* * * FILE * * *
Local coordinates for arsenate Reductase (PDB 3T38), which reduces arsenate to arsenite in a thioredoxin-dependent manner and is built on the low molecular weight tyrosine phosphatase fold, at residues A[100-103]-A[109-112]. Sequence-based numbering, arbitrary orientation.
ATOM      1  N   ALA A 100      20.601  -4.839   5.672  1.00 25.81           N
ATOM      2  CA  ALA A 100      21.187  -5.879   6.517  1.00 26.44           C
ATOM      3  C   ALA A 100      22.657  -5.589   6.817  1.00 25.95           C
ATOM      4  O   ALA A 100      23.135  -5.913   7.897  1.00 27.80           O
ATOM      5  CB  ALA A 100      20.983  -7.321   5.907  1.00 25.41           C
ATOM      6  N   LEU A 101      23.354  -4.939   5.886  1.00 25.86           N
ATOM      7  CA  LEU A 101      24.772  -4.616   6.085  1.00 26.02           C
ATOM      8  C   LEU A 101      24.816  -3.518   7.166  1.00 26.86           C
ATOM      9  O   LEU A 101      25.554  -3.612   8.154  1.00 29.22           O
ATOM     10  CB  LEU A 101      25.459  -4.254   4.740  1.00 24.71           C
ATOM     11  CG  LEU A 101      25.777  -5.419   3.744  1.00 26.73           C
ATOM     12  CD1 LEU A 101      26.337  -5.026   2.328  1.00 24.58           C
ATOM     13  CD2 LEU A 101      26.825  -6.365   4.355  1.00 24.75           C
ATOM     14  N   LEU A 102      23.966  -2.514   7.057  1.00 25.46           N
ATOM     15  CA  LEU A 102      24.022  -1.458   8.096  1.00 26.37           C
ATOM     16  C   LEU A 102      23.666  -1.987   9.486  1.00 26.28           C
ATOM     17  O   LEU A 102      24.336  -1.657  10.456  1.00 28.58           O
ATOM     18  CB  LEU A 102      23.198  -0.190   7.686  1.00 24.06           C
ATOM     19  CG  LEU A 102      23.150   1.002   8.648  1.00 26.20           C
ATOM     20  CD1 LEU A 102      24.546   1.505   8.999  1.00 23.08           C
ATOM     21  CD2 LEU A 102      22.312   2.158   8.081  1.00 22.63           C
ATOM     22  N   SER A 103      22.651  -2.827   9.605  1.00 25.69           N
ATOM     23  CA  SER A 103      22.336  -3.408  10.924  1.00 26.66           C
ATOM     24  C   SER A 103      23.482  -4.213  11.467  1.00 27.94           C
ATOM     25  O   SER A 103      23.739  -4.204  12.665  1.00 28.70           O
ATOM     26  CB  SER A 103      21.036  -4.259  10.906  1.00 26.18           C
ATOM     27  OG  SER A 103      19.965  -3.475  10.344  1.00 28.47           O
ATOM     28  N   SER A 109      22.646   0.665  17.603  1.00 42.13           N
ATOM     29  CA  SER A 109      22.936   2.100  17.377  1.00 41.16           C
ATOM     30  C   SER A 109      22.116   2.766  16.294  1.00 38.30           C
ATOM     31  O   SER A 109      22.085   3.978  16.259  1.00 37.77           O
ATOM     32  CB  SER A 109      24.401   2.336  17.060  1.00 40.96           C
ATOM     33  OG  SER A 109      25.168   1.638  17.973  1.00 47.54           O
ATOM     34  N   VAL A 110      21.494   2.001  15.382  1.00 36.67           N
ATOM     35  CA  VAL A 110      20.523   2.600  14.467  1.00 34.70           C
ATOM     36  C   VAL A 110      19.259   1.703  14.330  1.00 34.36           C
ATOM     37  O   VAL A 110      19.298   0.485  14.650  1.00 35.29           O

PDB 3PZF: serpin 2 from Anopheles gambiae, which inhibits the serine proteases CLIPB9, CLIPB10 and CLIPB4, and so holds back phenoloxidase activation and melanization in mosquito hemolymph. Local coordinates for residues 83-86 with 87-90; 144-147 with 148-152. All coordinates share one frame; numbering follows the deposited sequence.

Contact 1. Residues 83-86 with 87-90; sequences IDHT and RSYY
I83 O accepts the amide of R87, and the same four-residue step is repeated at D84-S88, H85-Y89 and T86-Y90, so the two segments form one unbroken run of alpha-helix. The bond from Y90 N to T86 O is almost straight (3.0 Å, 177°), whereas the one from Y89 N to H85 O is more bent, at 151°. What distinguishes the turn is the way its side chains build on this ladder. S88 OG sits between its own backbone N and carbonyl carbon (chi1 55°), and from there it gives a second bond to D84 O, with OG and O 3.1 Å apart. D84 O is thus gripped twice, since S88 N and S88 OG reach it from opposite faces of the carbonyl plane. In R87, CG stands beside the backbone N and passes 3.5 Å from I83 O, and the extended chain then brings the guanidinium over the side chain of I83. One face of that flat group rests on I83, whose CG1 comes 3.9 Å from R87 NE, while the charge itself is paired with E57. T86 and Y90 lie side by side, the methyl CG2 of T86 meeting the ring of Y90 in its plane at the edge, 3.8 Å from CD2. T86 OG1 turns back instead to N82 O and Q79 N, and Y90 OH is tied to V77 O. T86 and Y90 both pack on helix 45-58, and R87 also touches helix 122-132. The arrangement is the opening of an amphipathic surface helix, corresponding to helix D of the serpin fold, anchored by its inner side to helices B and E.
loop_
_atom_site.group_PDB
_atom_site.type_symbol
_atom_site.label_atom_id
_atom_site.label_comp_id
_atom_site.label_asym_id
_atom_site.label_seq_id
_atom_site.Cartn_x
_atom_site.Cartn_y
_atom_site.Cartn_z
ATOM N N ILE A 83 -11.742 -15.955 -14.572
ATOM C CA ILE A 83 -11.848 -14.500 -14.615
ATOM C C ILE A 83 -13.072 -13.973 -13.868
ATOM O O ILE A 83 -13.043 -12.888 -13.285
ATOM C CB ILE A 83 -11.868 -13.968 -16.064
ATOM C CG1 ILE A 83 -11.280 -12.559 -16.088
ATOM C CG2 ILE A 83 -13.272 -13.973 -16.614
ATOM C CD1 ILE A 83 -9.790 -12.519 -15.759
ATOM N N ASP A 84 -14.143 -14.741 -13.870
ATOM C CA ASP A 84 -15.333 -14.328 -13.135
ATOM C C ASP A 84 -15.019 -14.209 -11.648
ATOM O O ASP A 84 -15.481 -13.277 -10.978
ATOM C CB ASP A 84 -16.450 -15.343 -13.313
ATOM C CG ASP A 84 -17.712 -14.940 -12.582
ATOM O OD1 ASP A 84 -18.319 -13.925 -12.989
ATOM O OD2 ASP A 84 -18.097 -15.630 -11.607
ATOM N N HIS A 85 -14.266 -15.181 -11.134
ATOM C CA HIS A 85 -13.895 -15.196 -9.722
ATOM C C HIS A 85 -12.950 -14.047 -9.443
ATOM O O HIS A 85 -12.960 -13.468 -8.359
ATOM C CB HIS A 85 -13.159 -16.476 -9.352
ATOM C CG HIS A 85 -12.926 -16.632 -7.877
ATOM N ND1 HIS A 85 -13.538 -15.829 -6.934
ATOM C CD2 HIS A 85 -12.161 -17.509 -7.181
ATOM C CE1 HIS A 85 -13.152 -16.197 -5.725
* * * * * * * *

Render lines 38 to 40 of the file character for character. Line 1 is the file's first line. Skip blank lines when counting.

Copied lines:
ATOM     37  O   VAL A 110      19.298   0.485  14.650  1.00 35.29           O

PDB 3PZF: serpin 2 from Anopheles gambiae, which inhibits the serine proteases CLIPB9, CLIPB10 and CLIPB4, and so holds back phenoloxidase activation and melanization in mosquito hemolymph. Local coordinates for residues 83-86 with 87-90; 144-147 with 148-152. All coordinates share one frame; numbering follows the deposited sequence.

Contact 1. Residues 83-86 with 87-90; sequences IDHT and RSYY